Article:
In the standard approach employed by almost all global analyses of PDFs, the heavy quark distributions are generated* radiatively*, according to DGLAP evolution equations [32–34], starting with a perturbatively calculable boundary condition [35, 36] at a scale of the order of the heavy quark mass. In other words, there are no free fit parameters associated with the heavy quark distribution and it is entirely related to the gluon distribution function at the scale of the boundary condition. As a consequence, also the PDF uncertainties for the heavy quark and the gluon PDFs are strongly correlated as has been discussed in the context of inclusive Higgs production at the Tevatron and the LHC [37]. However, a purely perturbative treatment might not be adequate in particular for the charm quark with a mass GeV which is not much bigger than typical hadronic scales but also for the bottom quark with a mass GeV. Indeed, as discussed above, light-front models predict a nonperturbative (“intrinsic”) heavy quark component in the proton wavefunction [5, 23]. Motivated by the theoretical predictions of the BHPS light-front model, analyses of the charm distribution in the proton going beyond the common assumption of purely radiatively generated charm date back almost as far as the BHPS predictions themselves. For definiteness, in the following we refer to the radiatively generated charm by and to the intrinsic charm by . The full charm parton distribution is then given by the sum . Strictly speaking, this decomposition is defined at the initial scale of the DGLAP evolution but holds to a good approximation at any scale since the intrinsic component is governed (to a very good approximation) by a standalone nonsinglet evolution equation [38]. A similar decomposition is understood for the bottom quark which will be discussed in Section 4.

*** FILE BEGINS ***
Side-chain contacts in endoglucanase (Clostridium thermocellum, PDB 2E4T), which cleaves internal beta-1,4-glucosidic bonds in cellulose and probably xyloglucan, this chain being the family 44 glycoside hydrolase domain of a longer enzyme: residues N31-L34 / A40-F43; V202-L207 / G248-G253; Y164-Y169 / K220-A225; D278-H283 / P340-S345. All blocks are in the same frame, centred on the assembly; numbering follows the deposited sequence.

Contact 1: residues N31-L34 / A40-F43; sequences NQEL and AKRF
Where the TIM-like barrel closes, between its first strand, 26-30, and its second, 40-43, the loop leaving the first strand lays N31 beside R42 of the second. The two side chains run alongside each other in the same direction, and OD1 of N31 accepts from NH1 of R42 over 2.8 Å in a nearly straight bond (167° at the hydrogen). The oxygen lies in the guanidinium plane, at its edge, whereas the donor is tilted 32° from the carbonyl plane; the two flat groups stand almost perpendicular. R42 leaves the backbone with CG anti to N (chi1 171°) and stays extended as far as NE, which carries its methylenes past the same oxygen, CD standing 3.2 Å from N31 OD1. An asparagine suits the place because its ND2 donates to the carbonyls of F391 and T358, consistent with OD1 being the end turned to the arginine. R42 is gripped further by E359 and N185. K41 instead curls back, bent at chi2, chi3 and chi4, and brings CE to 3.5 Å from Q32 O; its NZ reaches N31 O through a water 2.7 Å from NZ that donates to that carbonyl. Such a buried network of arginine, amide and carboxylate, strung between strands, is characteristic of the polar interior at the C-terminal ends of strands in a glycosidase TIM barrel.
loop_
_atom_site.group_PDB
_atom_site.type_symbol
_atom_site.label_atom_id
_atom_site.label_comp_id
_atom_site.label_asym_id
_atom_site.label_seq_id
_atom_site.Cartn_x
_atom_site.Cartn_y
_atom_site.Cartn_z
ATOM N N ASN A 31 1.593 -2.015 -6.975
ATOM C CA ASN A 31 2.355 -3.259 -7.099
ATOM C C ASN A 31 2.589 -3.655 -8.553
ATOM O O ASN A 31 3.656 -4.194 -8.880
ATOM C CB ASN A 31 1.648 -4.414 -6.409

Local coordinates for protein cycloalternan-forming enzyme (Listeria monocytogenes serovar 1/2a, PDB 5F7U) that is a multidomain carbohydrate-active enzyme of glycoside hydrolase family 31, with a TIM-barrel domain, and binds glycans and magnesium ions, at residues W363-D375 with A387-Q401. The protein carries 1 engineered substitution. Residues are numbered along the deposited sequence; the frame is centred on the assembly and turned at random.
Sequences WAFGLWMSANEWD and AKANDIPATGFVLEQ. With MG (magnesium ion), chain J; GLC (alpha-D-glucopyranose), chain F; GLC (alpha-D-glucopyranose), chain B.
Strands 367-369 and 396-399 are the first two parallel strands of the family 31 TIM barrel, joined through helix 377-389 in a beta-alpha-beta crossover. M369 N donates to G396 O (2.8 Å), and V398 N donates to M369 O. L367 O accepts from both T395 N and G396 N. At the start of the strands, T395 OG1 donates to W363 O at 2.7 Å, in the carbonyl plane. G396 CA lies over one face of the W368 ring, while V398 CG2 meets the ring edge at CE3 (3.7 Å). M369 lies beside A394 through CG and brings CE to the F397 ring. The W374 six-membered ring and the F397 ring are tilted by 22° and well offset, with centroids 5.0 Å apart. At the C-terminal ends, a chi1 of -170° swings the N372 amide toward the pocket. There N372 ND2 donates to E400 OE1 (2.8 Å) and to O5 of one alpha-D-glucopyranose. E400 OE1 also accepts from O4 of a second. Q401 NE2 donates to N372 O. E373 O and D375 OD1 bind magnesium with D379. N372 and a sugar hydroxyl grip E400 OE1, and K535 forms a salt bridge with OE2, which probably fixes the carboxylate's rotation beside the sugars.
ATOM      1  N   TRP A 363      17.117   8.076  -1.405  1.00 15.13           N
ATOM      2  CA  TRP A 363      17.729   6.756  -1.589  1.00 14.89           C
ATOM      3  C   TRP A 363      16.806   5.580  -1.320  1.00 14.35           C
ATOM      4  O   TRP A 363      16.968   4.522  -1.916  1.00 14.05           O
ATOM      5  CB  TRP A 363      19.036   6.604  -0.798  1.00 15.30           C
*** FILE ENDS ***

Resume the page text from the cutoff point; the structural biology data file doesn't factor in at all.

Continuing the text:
The BHPS model of the Fock state predicts a simple form for :If there is a 1% intrinsic charm contribution to the proton PDF, .

Hoffmann and Moore incorporated mass effects and introduced next-to-leading order corrections as well as scale evolution [39]. They compared their result to the EMC data from muon scattering on iron at high and with the intrinsic charm contribution added to the leading order calculation of by photon-gluon fusion.